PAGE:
As soon as I knew that you could climb up an extinct volcano in the middle of Edinburgh in Scotland, I knew that I have to reach the summit of Arthur’s Seat. It is the main peak of a group of hills in Edinburgh and is located at the east of the city center and approximately 1,6 km away from Edinburgh Castle. Arthur’s Seat is the remains of an extinct volcano that erupted 350 million years ago and the highest point sits 251 meter above sea level, which will give you, normally, an amazing view of the city.
To start your adventure, you have to walk the whole Royal Mile to the Holyrood Palace, which is the seat of the Royal Family when they are staying in Edinburgh. Entering the Holyrood Park, there are several cultural highlights to discover besides the Arthur’s Seat.
When you are standing on the foot of the Arthur’s Seat, you will have some different ways to get up that mountain. You can chose either between a very relaxing way to get up, by simply walking or you can chose the steepest way up, where you really have to climb at some points. This is up to you to chose. We opt for a normal and relaxing path because we wanted to enjoy our hike. Below you can see the way that we chose to get up that hill.
The way up that hill is not that difficult and also easy to do with children. When you are walking up, you always have to turn around to see Edinburgh getting smaller and leaving it behind you. When you are standing in Edinburgh Castle and have a look at Arthur’s Seat, it will give you the impression to be almost unreachable because of its height. But with every step up to the summit of Arthur’s Seat, you will see that it is feasible without being in a very sportive condition.
St. Margaret’s Loch
You can’t miss St. Margaret’s Loch because there are almost always swans on it. The loch was made in 1856 by Prince Albert for the improvement of the surroundings of the palace. It is located about 500 meter of the Holyrood Palace and about 100 meter of the remains of St. Anthony’s Chapel.
St. Anthony’s Chapel
After walking for a while, you will reach the ruins of the St. Anthony’s Chapel. Sadly, there is only a part of the North wall standing in the Holyrood Park but those remains are already very fascinating. The origin and history of the St. Anthony’s Chapel are not clear. The only fact is that the Pope gave money for its reparation in 1426. So it must have been built before. One can suggest that the building could maybe date back to 1300 or even beyond. So it is quite mysterious. As it is located in the Holyrood Park, it is very likely that the chapel was a part or linked to the nearby Holyrood Abbey.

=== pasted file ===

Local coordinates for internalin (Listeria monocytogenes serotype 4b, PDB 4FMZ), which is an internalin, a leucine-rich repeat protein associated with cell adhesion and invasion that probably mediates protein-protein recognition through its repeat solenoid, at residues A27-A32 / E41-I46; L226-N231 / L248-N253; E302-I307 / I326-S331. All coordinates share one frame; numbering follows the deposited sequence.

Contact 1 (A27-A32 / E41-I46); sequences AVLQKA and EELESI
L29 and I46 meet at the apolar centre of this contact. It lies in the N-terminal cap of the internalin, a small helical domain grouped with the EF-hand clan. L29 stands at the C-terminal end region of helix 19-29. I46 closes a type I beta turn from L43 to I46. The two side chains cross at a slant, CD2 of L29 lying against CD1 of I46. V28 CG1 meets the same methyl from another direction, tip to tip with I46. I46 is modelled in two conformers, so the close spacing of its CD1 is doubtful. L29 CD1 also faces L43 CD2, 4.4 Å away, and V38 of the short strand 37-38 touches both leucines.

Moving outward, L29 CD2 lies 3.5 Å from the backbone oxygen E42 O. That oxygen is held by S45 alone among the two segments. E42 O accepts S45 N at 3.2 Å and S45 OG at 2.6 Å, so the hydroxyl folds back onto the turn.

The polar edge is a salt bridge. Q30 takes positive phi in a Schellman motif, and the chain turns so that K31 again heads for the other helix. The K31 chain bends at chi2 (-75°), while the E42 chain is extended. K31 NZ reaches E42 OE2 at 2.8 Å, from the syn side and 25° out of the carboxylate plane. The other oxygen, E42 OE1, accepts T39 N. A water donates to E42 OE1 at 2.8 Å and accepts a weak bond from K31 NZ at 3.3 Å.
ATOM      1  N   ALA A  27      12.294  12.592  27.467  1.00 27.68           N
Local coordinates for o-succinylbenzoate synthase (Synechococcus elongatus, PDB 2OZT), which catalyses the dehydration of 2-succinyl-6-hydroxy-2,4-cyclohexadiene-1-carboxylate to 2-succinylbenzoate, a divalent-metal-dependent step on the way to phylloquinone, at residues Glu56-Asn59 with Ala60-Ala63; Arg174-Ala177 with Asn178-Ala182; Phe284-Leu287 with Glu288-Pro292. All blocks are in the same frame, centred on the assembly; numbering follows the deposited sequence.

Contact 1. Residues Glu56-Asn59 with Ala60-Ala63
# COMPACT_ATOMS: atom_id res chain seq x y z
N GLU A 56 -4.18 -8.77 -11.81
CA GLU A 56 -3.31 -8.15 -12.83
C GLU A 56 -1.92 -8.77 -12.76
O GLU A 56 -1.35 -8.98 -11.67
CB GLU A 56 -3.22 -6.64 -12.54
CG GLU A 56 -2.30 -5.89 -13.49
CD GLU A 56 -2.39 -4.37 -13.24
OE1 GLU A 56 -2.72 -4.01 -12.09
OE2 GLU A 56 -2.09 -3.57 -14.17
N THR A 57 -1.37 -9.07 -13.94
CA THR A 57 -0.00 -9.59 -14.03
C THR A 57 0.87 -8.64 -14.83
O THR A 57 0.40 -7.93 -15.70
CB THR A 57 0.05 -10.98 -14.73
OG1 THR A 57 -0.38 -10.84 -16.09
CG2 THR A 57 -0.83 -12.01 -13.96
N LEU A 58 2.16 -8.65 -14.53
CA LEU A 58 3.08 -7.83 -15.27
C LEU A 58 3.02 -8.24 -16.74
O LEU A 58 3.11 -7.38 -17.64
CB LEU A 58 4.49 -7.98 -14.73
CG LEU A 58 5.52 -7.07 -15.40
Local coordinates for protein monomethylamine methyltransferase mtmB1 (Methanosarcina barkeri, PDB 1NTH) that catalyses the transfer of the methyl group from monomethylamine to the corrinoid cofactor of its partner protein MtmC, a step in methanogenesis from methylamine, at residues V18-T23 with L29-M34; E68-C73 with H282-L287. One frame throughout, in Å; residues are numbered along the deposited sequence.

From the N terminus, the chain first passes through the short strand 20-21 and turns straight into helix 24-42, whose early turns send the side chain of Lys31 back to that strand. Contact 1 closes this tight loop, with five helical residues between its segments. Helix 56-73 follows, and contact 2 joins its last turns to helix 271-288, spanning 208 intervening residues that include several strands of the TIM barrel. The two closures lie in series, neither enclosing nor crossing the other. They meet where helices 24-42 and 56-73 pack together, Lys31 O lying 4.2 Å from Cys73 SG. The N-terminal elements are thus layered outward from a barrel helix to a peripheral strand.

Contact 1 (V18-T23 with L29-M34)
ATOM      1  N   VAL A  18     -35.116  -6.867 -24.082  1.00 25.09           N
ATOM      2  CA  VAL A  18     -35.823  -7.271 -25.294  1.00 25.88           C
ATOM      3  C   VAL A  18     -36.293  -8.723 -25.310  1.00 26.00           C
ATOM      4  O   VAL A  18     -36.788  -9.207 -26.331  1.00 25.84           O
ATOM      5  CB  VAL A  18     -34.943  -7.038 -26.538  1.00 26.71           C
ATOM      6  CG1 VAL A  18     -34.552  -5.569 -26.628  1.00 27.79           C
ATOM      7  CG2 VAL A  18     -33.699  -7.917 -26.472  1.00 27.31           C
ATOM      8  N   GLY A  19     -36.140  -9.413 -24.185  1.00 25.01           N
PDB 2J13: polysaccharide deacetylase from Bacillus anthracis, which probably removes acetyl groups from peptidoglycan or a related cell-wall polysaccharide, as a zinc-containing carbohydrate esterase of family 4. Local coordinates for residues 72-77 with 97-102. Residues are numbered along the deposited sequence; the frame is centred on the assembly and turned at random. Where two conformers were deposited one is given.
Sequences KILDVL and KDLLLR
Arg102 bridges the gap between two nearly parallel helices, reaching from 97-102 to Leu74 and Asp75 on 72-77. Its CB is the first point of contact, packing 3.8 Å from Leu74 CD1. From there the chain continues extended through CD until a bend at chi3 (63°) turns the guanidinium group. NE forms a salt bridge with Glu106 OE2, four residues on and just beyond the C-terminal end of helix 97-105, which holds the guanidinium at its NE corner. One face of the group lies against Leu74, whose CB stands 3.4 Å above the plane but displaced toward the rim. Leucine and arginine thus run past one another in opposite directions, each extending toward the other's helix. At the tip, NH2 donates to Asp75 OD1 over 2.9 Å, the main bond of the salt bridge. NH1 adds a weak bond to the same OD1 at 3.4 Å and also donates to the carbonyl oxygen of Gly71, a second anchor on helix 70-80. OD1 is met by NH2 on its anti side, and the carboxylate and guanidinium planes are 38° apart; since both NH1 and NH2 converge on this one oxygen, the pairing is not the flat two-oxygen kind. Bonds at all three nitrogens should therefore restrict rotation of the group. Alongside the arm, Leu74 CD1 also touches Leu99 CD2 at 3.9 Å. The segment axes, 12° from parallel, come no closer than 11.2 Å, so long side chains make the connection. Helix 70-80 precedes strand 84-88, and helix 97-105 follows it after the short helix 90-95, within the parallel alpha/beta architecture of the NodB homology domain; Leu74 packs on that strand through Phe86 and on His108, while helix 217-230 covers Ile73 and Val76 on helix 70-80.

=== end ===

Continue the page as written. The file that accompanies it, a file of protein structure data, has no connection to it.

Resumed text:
Whenever I find myself in front of remains of an old building, I try to imagine how it looked like at its best times. Originally, the chapel had a rectangular shape and the walls were built with local stone. It had a tower, which was almost 12 meter high and had probably a spiral stair inside.
So when you are taking the way that we took, you will pass the impressive remains of St. Anthony’s Chapel.
After walking for about 40 minutes, you will reach the summit of Arthur’s Seat. Normally, you will have an amazing view of Edinburgh but the more we hiked up to the summit, the more cloudy it got. So when we were arriving at the summit of the hill, we were standing in the middle of a cloud and so you were surrounded by white fog. We didn’t see any of the amazing views of Edinburgh.
On the summit of Arthur’s Seat is a stone monumental, which marks the highest point of the hill and a round monumental plate, which shows the cardinal points and the distance to other highlights. As the weather was not that good, there were not many people on the summit and so we were able to make a lot of different photos.
Salisbury Crags are a series of cliffs at the top of another spur of Arthur’s Seat. The 46 meter cliffs are formed of dolerite and columnar basalt. They play a really important role in rock climbing. Those cliffs are a very distinctive characteristic of Arthur’s Seat because the hill is mostly recognized by those Salisbury Crags because hey can be seen from distance.
After reaching the summit of Arthur’s Seat, we decided to continue our hike up to the Salisbury Crags. This is a rather relaxing hike because it isn’t that steep anymore. I would recommend this short hike to everyone because you will have an amazing view over the whole city of Edinburgh and you can take afterwards an easy way down back to Holyrood Palace.
After all, how amazing is it to be able to climb up an extinct volcano in the middle of the capital city of Scotland? For me, this was one of the coolest things to do in Edinburgh. It is an absolutely must do whenever you’re in Edinburgh and fascinated by nature. By simply thinking of the fact that this extinct volcano erupted 350 million years ago, I am very happy that we did this hike.
Even though the view was not that amazing as everyone told us, it was an amazing hike through the history of Edinburgh. Have you already been up on Arthur’s Seat?